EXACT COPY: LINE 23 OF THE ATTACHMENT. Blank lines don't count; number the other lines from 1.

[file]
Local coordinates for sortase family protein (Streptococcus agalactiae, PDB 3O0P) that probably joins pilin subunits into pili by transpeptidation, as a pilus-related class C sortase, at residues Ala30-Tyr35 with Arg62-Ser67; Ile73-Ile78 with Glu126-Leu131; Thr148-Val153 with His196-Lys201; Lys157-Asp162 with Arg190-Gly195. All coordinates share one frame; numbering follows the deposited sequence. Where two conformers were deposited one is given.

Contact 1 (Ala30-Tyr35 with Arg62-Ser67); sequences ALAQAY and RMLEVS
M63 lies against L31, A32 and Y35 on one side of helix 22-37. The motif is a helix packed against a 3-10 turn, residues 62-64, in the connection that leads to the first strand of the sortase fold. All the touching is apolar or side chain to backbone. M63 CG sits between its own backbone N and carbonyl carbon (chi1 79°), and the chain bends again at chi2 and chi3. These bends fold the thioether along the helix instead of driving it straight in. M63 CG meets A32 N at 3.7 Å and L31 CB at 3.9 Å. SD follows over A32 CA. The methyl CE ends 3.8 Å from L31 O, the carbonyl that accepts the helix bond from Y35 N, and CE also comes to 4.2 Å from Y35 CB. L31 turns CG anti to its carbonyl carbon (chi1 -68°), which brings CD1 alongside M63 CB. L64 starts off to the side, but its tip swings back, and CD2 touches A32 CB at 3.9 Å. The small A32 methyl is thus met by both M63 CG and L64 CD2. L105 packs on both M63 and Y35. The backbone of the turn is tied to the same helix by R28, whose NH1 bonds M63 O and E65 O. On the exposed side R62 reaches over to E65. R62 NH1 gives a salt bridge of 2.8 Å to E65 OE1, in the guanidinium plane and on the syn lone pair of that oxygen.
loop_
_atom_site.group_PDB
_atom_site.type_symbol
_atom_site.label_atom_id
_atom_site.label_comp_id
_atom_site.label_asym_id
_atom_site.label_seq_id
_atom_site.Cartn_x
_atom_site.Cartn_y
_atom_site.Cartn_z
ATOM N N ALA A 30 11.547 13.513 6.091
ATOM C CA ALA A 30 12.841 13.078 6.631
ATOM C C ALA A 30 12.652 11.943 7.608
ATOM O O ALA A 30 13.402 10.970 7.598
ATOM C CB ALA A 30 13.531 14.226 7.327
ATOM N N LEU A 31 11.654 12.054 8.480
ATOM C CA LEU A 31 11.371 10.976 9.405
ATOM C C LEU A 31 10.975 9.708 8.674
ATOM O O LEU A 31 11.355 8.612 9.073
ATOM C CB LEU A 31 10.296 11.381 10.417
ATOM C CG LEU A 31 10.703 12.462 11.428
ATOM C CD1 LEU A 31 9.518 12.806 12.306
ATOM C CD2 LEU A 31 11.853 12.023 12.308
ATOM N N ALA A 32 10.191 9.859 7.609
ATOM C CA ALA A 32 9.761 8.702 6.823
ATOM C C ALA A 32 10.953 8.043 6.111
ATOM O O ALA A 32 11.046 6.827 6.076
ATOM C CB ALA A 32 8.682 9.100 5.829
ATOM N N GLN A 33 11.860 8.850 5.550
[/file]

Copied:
ATOM C CB LEU A 31 10.296 11.381 10.417